The films of Alfred Hitchcock were such a genre unto themselves that it was probably inevitable that Mel Brooks would have a swing at them and, while Brooks does connect with the ball, this film is anything but a home run. More like a dribbler back to the pitcher.
The problem is that, while Brooks hits some of the notes, including spoofs of recognizable Hitchcock set pieces, he gets the music all wrong. Neither the story nor the characters feel like they belong in Hitchcock film. The pitch-perfect tone he found in Young Frankenstein is missing here. Aside from a few recognizable references to The Birds, North By Northwest, Vertigo and Psycho, this is more of a standard Mel Brooks film than a send-up of the Master of Suspense.
The real problem is with Brooks casting himself in the lead role. He’s not a good stand-in for the typical Hitchcock leading man, like Cary Grant or James Stewart. Costar Harvey Korman probably would have filled the bill a lot better, rather than largely repeating his role from Blazing Saddles. Also, with Mel Brooks as the star, there’s no room to satirize the most recognizable Hitchcock gimmick: the director’s cameo.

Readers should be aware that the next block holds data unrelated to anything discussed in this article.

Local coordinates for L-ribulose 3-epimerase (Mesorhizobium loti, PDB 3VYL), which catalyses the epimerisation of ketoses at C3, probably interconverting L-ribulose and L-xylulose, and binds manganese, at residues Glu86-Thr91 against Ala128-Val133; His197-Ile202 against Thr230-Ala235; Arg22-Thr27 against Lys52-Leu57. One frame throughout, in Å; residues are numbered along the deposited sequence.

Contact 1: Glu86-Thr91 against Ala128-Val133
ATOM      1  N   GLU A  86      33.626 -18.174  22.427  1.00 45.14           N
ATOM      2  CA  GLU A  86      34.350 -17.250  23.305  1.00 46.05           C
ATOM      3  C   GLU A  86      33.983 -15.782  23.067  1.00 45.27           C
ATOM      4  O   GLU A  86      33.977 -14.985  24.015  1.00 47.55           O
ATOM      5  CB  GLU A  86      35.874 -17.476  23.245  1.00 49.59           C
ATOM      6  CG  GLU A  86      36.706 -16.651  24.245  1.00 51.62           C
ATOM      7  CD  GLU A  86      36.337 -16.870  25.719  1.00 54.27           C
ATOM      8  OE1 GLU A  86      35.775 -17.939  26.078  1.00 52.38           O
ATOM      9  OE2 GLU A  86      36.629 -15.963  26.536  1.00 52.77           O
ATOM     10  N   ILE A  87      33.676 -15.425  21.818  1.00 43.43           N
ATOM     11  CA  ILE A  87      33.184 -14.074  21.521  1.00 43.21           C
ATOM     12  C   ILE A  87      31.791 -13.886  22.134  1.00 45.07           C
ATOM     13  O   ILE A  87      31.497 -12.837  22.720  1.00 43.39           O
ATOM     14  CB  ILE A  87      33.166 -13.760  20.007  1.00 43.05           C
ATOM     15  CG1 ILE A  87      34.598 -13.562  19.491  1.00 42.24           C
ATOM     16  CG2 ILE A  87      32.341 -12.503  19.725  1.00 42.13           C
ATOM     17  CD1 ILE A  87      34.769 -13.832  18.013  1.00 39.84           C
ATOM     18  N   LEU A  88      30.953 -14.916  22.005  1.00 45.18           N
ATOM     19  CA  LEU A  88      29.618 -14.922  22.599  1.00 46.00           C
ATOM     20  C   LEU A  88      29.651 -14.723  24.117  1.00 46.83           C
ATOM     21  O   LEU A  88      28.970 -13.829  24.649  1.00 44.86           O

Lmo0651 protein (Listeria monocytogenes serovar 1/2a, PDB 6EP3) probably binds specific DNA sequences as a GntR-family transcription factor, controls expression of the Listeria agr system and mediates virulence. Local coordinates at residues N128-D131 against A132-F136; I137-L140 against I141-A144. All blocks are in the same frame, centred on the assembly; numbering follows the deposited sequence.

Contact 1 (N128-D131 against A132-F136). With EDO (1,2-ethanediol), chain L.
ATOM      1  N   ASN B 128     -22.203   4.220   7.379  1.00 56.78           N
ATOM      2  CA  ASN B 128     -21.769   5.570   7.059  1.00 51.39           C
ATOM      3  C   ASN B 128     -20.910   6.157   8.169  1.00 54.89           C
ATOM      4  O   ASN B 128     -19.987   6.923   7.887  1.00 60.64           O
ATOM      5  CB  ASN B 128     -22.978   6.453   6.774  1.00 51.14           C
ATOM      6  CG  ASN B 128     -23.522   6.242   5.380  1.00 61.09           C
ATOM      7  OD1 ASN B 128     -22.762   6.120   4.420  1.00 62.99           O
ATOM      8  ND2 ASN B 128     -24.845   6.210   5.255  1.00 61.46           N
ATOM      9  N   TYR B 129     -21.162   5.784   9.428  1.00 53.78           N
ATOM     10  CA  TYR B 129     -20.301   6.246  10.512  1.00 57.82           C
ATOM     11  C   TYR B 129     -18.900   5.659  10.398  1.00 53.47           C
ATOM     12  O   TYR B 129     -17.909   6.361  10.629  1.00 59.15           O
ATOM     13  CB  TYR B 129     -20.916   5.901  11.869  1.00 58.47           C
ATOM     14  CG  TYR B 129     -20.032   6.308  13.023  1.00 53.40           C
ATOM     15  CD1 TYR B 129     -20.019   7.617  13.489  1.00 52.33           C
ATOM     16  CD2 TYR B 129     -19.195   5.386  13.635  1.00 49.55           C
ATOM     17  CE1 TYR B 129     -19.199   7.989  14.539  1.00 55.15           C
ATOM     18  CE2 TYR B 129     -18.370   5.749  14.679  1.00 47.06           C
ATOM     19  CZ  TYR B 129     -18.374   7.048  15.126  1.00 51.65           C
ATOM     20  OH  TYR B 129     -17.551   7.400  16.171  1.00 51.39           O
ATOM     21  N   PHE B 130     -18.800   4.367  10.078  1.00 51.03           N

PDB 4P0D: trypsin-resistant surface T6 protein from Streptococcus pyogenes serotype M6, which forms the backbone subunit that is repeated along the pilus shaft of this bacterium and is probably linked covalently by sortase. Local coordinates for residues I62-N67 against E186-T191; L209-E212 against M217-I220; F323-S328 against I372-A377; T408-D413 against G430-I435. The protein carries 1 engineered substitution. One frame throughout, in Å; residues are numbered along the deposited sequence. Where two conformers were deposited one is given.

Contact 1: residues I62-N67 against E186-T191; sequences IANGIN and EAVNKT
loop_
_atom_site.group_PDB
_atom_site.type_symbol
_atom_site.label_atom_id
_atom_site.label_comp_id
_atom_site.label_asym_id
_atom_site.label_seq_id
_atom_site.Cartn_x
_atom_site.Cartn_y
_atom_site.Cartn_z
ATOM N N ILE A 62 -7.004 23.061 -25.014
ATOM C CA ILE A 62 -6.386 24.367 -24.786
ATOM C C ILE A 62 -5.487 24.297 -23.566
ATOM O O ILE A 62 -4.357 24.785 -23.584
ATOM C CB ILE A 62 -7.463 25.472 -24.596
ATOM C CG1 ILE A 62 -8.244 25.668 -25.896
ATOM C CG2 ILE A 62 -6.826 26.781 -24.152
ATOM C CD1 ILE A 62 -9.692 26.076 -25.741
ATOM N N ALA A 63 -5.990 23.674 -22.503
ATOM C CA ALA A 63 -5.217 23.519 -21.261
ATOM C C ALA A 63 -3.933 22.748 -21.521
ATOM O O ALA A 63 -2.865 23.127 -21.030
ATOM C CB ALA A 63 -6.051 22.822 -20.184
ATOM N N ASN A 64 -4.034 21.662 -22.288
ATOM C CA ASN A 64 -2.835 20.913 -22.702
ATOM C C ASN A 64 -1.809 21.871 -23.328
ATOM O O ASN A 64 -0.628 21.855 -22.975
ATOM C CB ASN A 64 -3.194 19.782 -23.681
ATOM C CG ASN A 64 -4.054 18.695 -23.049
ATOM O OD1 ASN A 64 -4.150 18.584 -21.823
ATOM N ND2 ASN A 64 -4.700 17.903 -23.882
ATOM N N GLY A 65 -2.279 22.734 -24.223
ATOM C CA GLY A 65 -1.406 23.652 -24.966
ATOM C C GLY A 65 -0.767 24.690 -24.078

The story has Dr. Richard Thorndyke (Brooks) taking over the Psycho-Neurotic Institute for the Very, Very Nervous after the mysterious death of his predecessor. Dr. Montague (Korman) expected to take over the job. His head nurse, Nurse Diesel (Cloris Leachman) is a cross between Nurse Ratched and Frau Blucher. There’s a plot involving wealthy clients being kept at the institute even though they’re cured and an attempt to frame Dr. Thorndyke for murder. Madeline Kahn is on hand as one of the patient’s daughter. While she looks the part of the classic icy Hitchcock blonde, Kahn’s character doesn’t resemble any of the director’s female leads that I can recognize.
The movie does work as a broad farce and there are numerous genuinely funny moments, especially when characters react to an overdramatic spoof of Bernard Herrmann score, the one Hitchcock element that this movie gets right. Other jokes seem lifted right out of Brooks’s early films, including riffs on the Hedley Lamarr gag and the Count Basie gag.
So, High Anxiety fails as a spoof or satire of its target but still works as a Mel Brooks comedy, despite not being one of the director’s more original films.